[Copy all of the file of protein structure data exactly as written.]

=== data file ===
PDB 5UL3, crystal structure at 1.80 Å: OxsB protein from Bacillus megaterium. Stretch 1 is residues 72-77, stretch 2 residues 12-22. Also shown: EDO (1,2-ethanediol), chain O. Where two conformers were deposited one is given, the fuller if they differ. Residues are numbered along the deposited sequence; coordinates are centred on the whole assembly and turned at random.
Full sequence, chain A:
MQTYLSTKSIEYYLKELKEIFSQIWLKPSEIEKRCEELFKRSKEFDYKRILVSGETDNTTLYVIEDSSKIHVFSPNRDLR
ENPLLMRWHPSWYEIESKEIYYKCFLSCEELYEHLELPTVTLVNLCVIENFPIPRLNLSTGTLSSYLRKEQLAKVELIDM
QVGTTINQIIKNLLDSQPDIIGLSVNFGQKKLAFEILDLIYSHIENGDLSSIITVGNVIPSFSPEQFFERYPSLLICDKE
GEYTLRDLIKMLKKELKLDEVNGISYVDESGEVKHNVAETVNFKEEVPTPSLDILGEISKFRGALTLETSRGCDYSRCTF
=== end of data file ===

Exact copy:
PDB 5UL3, crystal structure at 1.80 Å: OxsB protein from Bacillus megaterium. Stretch 1 is residues 72-77, stretch 2 residues 12-22. Also shown: EDO (1,2-ethanediol), chain O. Where two conformers were deposited one is given, the fuller if they differ. Residues are numbered along the deposited sequence; coordinates are centred on the whole assembly and turned at random.
Full sequence, chain A:
MQTYLSTKSIEYYLKELKEIFSQIWLKPSEIEKRCEELFKRSKEFDYKRILVSGETDNTTLYVIEDSSKIHVFSPNRDLR
ENPLLMRWHPSWYEIESKEIYYKCFLSCEELYEHLELPTVTLVNLCVIENFPIPRLNLSTGTLSSYLRKEQLAKVELIDM
QVGTTINQIIKNLLDSQPDIIGLSVNFGQKKLAFEILDLIYSHIENGDLSSIITVGNVIPSFSPEQFFERYPSLLICDKE
GEYTLRDLIKMLKKELKLDEVNGISYVDESGEVKHNVAETVNFKEEVPTPSLDILGEISKFRGALTLETSRGCDYSRCTF